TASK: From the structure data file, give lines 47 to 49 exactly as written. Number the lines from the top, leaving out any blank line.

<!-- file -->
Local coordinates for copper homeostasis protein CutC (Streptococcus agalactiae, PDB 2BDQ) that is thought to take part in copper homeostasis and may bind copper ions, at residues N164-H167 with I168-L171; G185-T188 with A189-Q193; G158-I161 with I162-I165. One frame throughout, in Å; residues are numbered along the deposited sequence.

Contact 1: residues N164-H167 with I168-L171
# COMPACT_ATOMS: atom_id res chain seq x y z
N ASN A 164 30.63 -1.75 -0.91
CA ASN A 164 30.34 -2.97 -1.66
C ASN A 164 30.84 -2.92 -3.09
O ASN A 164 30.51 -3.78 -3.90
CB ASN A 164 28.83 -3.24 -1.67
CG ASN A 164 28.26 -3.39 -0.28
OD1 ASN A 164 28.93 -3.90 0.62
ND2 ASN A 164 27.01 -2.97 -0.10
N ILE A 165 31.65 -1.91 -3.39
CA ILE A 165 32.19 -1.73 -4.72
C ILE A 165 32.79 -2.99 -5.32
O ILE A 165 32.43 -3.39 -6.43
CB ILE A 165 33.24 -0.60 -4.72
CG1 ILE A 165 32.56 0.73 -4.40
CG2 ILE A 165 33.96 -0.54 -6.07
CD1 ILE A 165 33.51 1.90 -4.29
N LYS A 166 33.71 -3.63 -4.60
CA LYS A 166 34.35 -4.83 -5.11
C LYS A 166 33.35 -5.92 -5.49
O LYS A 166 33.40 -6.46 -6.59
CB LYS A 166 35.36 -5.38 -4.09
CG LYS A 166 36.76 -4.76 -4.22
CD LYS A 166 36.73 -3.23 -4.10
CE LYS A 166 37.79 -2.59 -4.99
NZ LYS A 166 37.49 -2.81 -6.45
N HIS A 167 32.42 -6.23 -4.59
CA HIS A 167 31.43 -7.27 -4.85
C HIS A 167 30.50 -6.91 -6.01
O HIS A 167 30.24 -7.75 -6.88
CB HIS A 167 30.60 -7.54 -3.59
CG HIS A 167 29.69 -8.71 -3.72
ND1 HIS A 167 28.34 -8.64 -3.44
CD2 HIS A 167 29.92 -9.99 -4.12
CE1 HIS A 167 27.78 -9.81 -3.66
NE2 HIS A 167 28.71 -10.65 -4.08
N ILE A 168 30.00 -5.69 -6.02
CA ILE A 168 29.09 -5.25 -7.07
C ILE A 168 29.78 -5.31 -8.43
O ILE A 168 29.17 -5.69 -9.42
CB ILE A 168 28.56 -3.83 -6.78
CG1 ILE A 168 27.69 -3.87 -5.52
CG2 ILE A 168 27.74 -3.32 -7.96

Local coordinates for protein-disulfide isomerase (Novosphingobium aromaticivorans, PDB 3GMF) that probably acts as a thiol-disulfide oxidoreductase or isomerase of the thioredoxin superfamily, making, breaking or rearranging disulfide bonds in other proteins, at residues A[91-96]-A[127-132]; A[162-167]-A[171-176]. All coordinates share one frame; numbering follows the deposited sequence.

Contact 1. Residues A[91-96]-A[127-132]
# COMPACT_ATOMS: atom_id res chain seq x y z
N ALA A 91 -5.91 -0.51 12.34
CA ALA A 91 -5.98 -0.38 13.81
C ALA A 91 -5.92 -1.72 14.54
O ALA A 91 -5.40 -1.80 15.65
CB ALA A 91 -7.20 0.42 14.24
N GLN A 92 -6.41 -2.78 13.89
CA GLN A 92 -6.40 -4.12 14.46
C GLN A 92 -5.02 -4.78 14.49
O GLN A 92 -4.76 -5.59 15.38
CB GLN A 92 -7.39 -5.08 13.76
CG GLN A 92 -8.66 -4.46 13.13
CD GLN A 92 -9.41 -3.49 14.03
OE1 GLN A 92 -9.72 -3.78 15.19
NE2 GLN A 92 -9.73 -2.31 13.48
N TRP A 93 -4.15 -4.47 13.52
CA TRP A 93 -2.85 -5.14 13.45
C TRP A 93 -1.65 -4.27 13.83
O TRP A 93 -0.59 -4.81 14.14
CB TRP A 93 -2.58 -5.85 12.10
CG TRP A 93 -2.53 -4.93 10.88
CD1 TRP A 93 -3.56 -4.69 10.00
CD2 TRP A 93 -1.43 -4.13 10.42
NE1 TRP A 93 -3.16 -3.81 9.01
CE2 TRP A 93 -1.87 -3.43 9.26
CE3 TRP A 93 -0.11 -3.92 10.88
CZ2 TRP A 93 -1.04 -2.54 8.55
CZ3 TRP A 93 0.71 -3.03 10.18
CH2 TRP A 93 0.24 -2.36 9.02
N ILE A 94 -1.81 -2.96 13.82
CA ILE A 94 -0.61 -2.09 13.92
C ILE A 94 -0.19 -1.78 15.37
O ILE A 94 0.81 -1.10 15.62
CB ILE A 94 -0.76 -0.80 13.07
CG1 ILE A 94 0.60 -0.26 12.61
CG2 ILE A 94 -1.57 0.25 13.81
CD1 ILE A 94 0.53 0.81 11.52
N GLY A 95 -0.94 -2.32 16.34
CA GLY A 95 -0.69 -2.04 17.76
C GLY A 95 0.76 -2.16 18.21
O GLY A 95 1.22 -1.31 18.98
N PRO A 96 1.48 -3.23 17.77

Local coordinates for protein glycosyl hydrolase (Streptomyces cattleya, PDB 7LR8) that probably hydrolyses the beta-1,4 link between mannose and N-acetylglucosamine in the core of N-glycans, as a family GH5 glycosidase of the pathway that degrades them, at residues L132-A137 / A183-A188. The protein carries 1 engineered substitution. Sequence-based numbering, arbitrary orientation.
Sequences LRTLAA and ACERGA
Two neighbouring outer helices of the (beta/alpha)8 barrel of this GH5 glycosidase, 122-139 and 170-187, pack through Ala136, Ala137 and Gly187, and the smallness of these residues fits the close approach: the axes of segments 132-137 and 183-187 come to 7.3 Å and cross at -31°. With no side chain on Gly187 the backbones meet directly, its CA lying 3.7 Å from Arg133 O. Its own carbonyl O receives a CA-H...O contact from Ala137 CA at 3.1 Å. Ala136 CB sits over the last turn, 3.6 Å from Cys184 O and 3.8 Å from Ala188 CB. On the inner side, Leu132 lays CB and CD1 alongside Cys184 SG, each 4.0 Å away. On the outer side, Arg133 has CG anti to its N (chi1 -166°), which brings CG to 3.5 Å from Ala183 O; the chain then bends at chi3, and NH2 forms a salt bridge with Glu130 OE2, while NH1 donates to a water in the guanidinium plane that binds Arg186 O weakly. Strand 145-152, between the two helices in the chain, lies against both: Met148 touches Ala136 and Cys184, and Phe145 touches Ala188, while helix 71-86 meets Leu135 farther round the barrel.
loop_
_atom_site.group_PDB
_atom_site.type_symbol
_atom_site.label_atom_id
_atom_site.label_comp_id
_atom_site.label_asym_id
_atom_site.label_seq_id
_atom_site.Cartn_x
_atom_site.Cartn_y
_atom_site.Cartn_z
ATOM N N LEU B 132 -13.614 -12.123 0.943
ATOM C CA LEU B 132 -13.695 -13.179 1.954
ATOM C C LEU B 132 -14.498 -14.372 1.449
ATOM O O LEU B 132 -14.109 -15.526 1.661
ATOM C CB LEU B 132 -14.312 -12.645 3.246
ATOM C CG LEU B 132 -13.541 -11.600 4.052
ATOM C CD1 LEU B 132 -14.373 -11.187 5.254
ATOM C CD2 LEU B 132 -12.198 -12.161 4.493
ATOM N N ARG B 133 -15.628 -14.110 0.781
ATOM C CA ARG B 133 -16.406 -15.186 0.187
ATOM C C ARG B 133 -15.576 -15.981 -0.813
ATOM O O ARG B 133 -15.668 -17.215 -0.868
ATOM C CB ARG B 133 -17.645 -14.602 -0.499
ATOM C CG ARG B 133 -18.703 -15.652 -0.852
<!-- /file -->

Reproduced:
Contact 1. Residues A[91-96]-A[127-132]
# COMPACT_ATOMS: atom_id res chain seq x y z
N ALA A 91 -5.91 -0.51 12.34